Albany County Legislature votes against Anti-Nepotism Resolution

Albany County Legislature votes against Anti-Nepotism Resolution

The Albany County Legislature defeated a resolution last Monday (June 12) that would have prevented relatives of elected officials from being hired to work for the county. The resolution would have also prohibited former county officials from being hired to work for the county. 

Both relatives and former officials would be prohibited for a period of four years. The resolution would not have impacted Civil Service positions, or current legislators and their family members. 

Latham Legislator David Mayo initially introduced the legislation in Jan. 2016 and was “hopeful, not optimistic” that it would be supported. 

“It’s now a year and a half later and no one came to me with any amendments, which I would have been open to,” Mayo said to The Alt. “But now people say they want to support the resolution, but don’t like the language and want changes to be made. I think people just didn’t want to go against the grain.” 

Mayo said that the resolution was not politically motivated, but was a result of defects he saw in the system. “I introduced the resolution initially because I felt it was wrong that a county legislator can run for reelection and lose, but still have the ability to vote on the budget for that upcoming year.” 

While Albany legislators voted, 25-13, against the anti-nepotism resolution, Mayo said that if this were a vote by the public, “close to 100 percent” would support it. “I think we should do what the constituents want,” Mayo said. “I have been petitioning in the district, going door-to-door, and I haven’t heard one negative comment about the resolution. I’m happy about that. It makes me feel justified.” 

Albany Legislator Chris Higgins supported the resolution and is disappointed that it did not pass. “I believe it is good public policy to put a proposal like that in the charter,” Higgins told The Alt. “It is about government transparency and making sure the public has the utmost faith in the work that we do.”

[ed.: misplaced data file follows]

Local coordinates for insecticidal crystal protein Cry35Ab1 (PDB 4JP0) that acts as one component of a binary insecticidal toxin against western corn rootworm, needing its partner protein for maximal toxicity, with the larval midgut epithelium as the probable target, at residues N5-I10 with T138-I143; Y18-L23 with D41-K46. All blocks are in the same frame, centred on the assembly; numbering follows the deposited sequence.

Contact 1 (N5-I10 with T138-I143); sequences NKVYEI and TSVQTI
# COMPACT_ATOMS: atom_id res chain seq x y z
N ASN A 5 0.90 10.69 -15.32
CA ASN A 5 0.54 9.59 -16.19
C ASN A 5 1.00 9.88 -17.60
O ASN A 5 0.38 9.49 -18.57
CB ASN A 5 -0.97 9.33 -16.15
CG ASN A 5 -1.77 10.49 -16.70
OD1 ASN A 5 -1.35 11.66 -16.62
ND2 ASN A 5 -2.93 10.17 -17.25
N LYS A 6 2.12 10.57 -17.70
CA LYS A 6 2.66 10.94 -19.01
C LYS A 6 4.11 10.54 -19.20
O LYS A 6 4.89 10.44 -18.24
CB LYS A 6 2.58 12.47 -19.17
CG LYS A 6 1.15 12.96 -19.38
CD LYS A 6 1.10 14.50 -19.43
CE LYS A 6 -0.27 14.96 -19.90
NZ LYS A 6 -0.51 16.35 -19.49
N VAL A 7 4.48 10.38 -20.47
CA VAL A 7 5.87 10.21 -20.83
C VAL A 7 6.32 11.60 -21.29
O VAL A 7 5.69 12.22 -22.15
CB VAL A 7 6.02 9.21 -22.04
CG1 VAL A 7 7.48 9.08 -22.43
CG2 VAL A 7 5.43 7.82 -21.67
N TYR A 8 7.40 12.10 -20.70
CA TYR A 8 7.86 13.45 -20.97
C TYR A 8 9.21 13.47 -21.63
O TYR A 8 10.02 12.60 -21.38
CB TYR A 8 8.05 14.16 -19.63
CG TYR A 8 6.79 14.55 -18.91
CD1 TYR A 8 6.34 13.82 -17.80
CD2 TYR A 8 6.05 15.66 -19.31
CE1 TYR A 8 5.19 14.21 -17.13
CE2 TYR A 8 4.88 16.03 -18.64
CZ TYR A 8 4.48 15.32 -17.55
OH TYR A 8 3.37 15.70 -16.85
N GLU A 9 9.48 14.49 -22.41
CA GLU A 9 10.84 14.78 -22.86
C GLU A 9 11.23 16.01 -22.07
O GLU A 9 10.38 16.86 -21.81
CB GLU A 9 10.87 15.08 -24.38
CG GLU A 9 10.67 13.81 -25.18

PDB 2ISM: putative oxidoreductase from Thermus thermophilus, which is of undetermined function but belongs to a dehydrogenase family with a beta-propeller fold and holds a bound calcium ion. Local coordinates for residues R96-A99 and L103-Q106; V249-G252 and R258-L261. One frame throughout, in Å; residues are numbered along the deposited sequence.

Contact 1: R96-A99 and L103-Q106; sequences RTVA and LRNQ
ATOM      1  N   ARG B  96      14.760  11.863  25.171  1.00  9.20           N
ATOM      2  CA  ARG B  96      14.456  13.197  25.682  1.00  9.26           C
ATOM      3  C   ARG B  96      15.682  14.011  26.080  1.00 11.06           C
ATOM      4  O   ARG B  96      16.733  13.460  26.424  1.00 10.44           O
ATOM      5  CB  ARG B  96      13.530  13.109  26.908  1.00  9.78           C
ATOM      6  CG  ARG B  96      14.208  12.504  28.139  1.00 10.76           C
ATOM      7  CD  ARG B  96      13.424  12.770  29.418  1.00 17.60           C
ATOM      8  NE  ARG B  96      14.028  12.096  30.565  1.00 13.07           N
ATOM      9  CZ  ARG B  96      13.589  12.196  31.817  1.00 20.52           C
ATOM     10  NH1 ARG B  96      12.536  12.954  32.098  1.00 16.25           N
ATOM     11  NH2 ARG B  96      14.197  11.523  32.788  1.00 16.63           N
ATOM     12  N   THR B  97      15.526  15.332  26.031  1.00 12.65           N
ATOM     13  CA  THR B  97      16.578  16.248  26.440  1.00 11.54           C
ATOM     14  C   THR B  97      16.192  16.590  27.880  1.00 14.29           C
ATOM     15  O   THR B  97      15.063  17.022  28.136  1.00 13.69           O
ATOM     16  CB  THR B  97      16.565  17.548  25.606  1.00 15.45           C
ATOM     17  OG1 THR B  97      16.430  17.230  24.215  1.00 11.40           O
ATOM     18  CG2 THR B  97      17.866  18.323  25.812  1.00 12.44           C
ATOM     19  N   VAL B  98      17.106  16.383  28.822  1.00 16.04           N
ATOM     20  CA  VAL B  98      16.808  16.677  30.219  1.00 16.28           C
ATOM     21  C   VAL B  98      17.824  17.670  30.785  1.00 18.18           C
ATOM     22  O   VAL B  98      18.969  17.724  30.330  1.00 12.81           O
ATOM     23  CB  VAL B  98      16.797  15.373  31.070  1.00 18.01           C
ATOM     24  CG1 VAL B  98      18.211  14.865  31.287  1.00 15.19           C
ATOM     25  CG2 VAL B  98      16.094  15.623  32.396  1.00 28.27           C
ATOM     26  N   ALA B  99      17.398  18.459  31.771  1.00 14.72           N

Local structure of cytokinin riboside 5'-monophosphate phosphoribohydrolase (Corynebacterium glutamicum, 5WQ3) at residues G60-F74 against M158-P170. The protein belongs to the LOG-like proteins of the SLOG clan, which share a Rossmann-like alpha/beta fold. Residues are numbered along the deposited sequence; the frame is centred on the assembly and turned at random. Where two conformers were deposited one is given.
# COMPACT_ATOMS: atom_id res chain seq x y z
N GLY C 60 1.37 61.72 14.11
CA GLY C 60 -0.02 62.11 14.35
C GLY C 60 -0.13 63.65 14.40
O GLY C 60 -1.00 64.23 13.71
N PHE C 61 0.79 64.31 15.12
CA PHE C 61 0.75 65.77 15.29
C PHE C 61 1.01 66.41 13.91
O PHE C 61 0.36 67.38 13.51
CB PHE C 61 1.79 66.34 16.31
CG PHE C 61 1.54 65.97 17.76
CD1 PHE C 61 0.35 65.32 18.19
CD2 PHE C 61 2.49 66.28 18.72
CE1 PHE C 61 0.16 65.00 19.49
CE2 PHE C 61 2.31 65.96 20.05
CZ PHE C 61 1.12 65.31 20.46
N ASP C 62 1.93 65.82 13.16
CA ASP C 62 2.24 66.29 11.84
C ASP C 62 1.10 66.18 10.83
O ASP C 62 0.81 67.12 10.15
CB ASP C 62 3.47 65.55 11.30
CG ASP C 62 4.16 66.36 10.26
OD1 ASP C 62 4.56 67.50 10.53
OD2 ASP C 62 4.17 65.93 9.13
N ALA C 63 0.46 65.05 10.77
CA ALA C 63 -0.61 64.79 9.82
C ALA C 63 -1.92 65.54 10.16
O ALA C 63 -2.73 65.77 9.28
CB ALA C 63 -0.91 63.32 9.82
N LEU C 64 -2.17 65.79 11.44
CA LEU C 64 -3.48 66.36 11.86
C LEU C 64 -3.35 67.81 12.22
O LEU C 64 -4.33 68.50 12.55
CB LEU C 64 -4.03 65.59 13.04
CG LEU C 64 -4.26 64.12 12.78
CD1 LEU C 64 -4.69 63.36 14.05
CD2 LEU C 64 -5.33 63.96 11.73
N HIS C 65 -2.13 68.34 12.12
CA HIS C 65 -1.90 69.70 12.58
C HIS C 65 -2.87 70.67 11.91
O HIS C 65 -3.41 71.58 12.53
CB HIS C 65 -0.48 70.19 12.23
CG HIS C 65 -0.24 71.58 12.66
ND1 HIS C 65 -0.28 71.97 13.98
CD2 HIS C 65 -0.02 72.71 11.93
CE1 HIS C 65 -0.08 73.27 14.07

Moving forward, Mayo plans to condense the resolution and alter its language. “Changing the exclusion period of former legislators and family members to one year was mentioned and I might go that route,” Mayo said, as he attempts to make the resolution “more pliable” to people. 

The Alt reached out to a number of legislators who voted against the resolution. Some could not be reached for comment such as Albany Legislator Norma Chapman and Knox Legislator Travis Stevens. A few others declined to comment, including Majority Leader Hon. Frank Commisso Sr., whose communications director Dennis Yusko directed The Alt to a video of the committee meeting. “Majority Leader Commisso stated at the Monday meeting that Albany County’s Ethics Law is among the most stringent in the state and contains multiple sections in which nepotism is not only addressed and prohibited, but severely disciplined (unlike the Mayo proposal),” Yusko said in an email.

Here is why legislators voted against the resolution: 

Albany Legislator William Clay: “I don’t think the resolution is needed. We have strong ethics laws that cover most of what this bill is trying to prevent. I am not for nepotism and if the bill was amended, I would have voted for it. But we should not discriminate against family members. Why should there be a law that says my grandson can’t work because his last name is Clay? That is discrimination. If they are not qualified, they should not have the position. But if they are qualified, they should not be prevented from having the job.”